UPDATED: 1900 Lead US negotiator says time running out for deal in Lima, major divide remains
Talks to curb levels of global greenhouse gas emissions at a UN summit in Lima have now run over by 25 hours, with little sign of countries reaching an agreement.
“It is clear there is no consensus,” said Artur Runge Metzger, a European Union official and co-chair of these talks.
Released in the early hours of Saturday morning by UN officials, the proposal won the guarded support of the EU, US, Russia, Mexico, the Marshall Islands and Switzerland.
But the Africa Group of nations, Saudi Arabia, Venezuela and India say it needs more work, arguing it does not reflect the needs of developing countries.
China has called for the president of the conference, Peru environment minister Manuel Pulgar Vidal to take charge of the process and work out a solution.
Throughout Saturday afternoon Pulgar Vidal has been meeting key negotiating blocs and trying to work out a compromise. Envoys are expected to meet again at a televised session after 2100.
The goal of these talks is to deliver the framework for a global climate agreement in Paris next December, and make clear how each country will contribute in terms of emissions cuts or financial support.
Scientists say that unless fossil fuel emissions are brought under control in the next 30 years, the world could face irreversible levels of warming, leading to more floods, heatwaves and rising sea levels.
Earlier on Saturday US lead negotiator Todd Stern warned delegates the future of the UN’s climate body was at stake if no outcome emerged from Lima.
“Failing to produce a deal would be a major breakdown and a serious blow to confidence of others,” Stern said.
“We will live to regret it if we let the perfect be the enemy of the good in Lima.”
— Sébastien Duyck (@duycks) December 13, 2014
Russia’s Oleg Shamanov said the UN was facing a “procedural crisis”, but said he was prepared to accept the current decision.
US and Chinese officials are believed to have strongly influenced proposal placed on the table this morning, which is shorter than previous texts.
It details the types of national climate plans countries will have to submit, offers a space for a review process and calls on all countries to offer financial support to invest in green technologies in poorer nations.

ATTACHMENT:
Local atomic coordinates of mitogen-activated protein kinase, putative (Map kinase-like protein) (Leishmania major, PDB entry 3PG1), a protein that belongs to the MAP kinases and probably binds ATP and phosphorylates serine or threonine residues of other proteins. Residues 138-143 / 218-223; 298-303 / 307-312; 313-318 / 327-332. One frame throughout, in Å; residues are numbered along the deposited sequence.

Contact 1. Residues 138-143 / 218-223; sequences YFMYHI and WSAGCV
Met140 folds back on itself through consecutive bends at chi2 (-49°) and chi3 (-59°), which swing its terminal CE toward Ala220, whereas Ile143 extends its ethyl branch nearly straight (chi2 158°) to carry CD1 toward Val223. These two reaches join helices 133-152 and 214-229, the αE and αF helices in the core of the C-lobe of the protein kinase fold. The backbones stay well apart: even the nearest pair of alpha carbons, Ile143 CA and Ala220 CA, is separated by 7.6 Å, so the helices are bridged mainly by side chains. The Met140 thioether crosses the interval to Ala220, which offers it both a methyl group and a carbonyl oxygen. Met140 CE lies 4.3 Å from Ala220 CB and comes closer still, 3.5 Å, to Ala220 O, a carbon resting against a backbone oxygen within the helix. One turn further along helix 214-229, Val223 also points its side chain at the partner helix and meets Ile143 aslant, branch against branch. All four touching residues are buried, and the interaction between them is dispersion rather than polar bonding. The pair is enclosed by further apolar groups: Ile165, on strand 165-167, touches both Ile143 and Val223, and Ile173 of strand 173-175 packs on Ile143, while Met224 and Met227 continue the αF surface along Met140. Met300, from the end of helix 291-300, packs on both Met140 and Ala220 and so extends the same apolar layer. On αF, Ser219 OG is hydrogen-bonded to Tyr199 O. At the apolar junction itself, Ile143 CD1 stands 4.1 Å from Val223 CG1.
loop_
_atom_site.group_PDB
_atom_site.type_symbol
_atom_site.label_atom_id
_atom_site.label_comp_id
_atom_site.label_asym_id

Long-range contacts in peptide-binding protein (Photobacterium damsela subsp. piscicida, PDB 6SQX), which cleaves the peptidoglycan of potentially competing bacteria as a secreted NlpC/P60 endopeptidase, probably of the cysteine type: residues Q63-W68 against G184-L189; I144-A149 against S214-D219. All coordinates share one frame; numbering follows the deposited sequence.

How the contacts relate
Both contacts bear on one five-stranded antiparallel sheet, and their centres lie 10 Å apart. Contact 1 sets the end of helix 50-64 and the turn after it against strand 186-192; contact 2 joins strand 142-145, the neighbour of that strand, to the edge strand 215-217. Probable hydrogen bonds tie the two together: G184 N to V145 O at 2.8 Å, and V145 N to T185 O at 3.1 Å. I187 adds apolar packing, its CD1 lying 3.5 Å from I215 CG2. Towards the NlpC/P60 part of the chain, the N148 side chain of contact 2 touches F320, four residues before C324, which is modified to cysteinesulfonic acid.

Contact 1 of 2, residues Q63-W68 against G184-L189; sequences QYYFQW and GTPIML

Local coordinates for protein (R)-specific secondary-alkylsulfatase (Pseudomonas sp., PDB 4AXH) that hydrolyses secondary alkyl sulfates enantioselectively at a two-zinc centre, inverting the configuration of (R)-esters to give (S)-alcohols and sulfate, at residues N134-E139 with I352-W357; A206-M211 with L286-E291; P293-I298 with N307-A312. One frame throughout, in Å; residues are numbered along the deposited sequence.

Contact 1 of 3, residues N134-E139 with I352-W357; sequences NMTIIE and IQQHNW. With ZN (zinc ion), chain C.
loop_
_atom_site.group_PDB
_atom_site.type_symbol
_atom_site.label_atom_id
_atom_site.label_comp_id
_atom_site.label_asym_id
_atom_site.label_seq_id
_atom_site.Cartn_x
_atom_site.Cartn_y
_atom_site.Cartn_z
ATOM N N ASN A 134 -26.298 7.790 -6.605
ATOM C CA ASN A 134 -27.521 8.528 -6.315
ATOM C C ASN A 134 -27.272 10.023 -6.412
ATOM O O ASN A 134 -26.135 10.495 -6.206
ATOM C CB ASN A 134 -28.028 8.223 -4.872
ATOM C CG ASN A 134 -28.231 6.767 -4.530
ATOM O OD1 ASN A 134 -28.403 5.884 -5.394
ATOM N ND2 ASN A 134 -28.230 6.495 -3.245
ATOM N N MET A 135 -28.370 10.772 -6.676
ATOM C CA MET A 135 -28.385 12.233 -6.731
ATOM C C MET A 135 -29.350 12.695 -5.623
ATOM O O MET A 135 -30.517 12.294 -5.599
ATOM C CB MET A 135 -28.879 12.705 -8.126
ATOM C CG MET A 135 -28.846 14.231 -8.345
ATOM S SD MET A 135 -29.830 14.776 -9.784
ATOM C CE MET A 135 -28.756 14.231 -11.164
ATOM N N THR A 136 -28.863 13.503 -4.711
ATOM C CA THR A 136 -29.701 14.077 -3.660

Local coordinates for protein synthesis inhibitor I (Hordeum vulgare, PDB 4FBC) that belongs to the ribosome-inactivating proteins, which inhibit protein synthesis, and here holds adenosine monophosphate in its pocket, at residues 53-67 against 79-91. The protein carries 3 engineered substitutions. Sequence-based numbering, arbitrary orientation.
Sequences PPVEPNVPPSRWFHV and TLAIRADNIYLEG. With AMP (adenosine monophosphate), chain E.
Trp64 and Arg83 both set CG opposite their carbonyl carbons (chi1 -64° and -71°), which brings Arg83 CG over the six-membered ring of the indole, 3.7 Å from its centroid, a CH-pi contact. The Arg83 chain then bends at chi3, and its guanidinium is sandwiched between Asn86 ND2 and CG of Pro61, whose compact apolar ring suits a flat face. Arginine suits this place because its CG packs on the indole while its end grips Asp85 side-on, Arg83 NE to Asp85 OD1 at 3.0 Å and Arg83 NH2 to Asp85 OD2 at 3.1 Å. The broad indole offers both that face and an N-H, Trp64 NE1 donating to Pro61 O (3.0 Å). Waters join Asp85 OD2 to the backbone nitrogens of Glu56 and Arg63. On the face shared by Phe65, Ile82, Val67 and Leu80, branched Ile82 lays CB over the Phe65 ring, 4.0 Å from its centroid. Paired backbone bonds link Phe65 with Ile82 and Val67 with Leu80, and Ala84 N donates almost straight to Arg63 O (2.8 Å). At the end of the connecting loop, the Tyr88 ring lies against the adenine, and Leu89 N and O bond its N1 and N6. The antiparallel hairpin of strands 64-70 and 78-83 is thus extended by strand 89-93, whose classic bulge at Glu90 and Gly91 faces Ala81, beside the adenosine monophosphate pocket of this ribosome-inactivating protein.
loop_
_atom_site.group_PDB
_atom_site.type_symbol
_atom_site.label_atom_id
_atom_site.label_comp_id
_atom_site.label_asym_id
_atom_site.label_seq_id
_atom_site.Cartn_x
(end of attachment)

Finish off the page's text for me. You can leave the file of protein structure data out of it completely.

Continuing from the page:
Artur Runge Metzger told delegates: “You collectively constructed the draft decision that is in front of you today.”
But many disagreed, with developing countries calling for firmer language on finance for adaptation.
Tuvalu said the text needed “a little surgery” and demanded the inclusion of compensation for loss and damages incurred by climate impacts.
Philippines: loss & damage is important but we will sell out our fellow developing countries and the world’s poor & accept text as is #COP20
— Brandon Wu (@brandoncwu) December 13, 2014
Malaysia, representing the Like Minded Developing group, which includes Saudia Arabia, India and Venezuela, said the text “undermined” the principles of the UN climate convention, which hold that countries have common but differentiated responsibilities to tackle global warming, depending on how developed they are.
“What else to you want us to do? Go on bended knees? Accede to your text?” said the Malaysian delegate.
He added his voice to calls for COP president Manuel Pulgar Vidal to take control of the talks and craft a deal.
Former France minister of state Pascal Canfin, who until March 2014 was leading planning for the Paris summit, said he felt there was still room for compromise.
“The fact that China has used the word ‘deadlock’ and the US is saying ‘Paris is at stake’ is meaningful because it has raised the stakes of what we are deciding here,” he said.
Veteran climate talks observer Alden Meyer, speaking as talks continued, said it was vital someone at the UN or presidency took control and engineered an outcome.
“It’s not going to happen in here,” he said. “they are not going to reach consensus in remaining plenary time and ministers will have to go home soon.”
Last year’s talks in Warsaw ran over by 22 hours. In 2011 negotiations concluded 48 hours after the official deadline.